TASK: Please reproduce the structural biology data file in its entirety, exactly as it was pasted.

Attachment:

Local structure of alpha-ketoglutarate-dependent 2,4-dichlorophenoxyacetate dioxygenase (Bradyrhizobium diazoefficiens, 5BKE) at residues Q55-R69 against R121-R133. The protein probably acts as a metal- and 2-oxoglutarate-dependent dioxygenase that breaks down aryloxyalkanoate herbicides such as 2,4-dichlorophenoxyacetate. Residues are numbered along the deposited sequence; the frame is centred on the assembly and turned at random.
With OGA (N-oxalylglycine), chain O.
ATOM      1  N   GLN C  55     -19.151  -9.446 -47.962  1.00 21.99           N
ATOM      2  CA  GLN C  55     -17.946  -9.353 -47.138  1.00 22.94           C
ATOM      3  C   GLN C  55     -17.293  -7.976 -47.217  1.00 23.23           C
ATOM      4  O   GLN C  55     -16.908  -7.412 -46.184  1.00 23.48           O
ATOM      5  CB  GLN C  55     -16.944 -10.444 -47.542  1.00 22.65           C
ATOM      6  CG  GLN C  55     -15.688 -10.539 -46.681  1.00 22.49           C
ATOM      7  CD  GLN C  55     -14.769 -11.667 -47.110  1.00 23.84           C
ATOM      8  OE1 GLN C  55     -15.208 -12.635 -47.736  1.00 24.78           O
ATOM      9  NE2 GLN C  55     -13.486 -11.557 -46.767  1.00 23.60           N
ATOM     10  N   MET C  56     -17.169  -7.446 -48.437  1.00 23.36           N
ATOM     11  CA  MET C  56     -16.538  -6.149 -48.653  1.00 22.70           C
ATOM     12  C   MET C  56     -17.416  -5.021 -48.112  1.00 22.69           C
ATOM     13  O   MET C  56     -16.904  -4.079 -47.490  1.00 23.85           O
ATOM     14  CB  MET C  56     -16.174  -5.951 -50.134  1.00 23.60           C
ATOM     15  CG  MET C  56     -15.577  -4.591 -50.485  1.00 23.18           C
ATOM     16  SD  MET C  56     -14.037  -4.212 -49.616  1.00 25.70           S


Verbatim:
Local structure of alpha-ketoglutarate-dependent 2,4-dichlorophenoxyacetate dioxygenase (Bradyrhizobium diazoefficiens, 5BKE) at residues Q55-R69 against R121-R133. The protein probably acts as a metal- and 2-oxoglutarate-dependent dioxygenase that breaks down aryloxyalkanoate herbicides such as 2,4-dichlorophenoxyacetate. Residues are numbered along the deposited sequence; the frame is centred on the assembly and turned at random.
With OGA (N-oxalylglycine), chain O.
ATOM      1  N   GLN C  55     -19.151  -9.446 -47.962  1.00 21.99           N
ATOM      2  CA  GLN C  55     -17.946  -9.353 -47.138  1.00 22.94           C
ATOM      3  C   GLN C  55     -17.293  -7.976 -47.217  1.00 23.23           C
ATOM      4  O   GLN C  55     -16.908  -7.412 -46.184  1.00 23.48           O
ATOM      5  CB  GLN C  55     -16.944 -10.444 -47.542  1.00 22.65           C
ATOM      6  CG  GLN C  55     -15.688 -10.539 -46.681  1.00 22.49           C
ATOM      7  CD  GLN C  55     -14.769 -11.667 -47.110  1.00 23.84           C
ATOM      8  OE1 GLN C  55     -15.208 -12.635 -47.736  1.00 24.78           O
ATOM      9  NE2 GLN C  55     -13.486 -11.557 -46.767  1.00 23.60           N
ATOM     10  N   MET C  56     -17.169  -7.446 -48.437  1.00 23.36           N
ATOM     11  CA  MET C  56     -16.538  -6.149 -48.653  1.00 22.70           C
ATOM     12  C   MET C  56     -17.416  -5.021 -48.112  1.00 22.69           C
ATOM     13  O   MET C  56     -16.904  -4.079 -47.490  1.00 23.85           O
ATOM     14  CB  MET C  56     -16.174  -5.951 -50.134  1.00 23.60           C
ATOM     15  CG  MET C  56     -15.577  -4.591 -50.485  1.00 23.18           C
ATOM     16  SD  MET C  56     -14.037  -4.212 -49.616  1.00 25.70           S